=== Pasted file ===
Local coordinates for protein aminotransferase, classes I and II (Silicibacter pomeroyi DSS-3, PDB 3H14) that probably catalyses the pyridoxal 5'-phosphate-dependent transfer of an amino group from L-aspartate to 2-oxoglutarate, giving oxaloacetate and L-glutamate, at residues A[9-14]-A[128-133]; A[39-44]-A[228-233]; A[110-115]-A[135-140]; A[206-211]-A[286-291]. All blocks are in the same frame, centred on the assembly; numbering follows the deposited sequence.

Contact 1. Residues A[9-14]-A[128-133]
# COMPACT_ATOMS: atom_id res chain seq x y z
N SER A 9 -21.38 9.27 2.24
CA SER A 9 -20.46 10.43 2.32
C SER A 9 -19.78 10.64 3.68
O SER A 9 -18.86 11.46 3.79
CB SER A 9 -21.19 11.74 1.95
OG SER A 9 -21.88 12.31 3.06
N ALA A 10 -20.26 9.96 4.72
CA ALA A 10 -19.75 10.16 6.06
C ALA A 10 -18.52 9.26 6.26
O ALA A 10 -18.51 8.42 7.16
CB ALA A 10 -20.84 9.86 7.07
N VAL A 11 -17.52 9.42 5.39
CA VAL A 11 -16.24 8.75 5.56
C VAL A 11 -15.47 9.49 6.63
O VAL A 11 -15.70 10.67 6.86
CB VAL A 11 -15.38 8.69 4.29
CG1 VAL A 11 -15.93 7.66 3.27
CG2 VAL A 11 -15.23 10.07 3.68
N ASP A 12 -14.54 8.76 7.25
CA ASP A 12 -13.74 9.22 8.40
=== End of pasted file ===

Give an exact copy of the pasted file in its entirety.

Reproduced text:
Local coordinates for protein aminotransferase, classes I and II (Silicibacter pomeroyi DSS-3, PDB 3H14) that probably catalyses the pyridoxal 5'-phosphate-dependent transfer of an amino group from L-aspartate to 2-oxoglutarate, giving oxaloacetate and L-glutamate, at residues A[9-14]-A[128-133]; A[39-44]-A[228-233]; A[110-115]-A[135-140]; A[206-211]-A[286-291]. All blocks are in the same frame, centred on the assembly; numbering follows the deposited sequence.

Contact 1. Residues A[9-14]-A[128-133]
# COMPACT_ATOMS: atom_id res chain seq x y z
N SER A 9 -21.38 9.27 2.24
CA SER A 9 -20.46 10.43 2.32
C SER A 9 -19.78 10.64 3.68
O SER A 9 -18.86 11.46 3.79
CB SER A 9 -21.19 11.74 1.95
OG SER A 9 -21.88 12.31 3.06
N ALA A 10 -20.26 9.96 4.72
CA ALA A 10 -19.75 10.16 6.06
C ALA A 10 -18.52 9.26 6.26
O ALA A 10 -18.51 8.42 7.16
CB ALA A 10 -20.84 9.86 7.07
N VAL A 11 -17.52 9.42 5.39
CA VAL A 11 -16.24 8.75 5.56
C VAL A 11 -15.47 9.49 6.63
O VAL A 11 -15.70 10.67 6.86
CB VAL A 11 -15.38 8.69 4.29
CG1 VAL A 11 -15.93 7.66 3.27
CG2 VAL A 11 -15.23 10.07 3.68
N ASP A 12 -14.54 8.76 7.25
CA ASP A 12 -13.74 9.22 8.40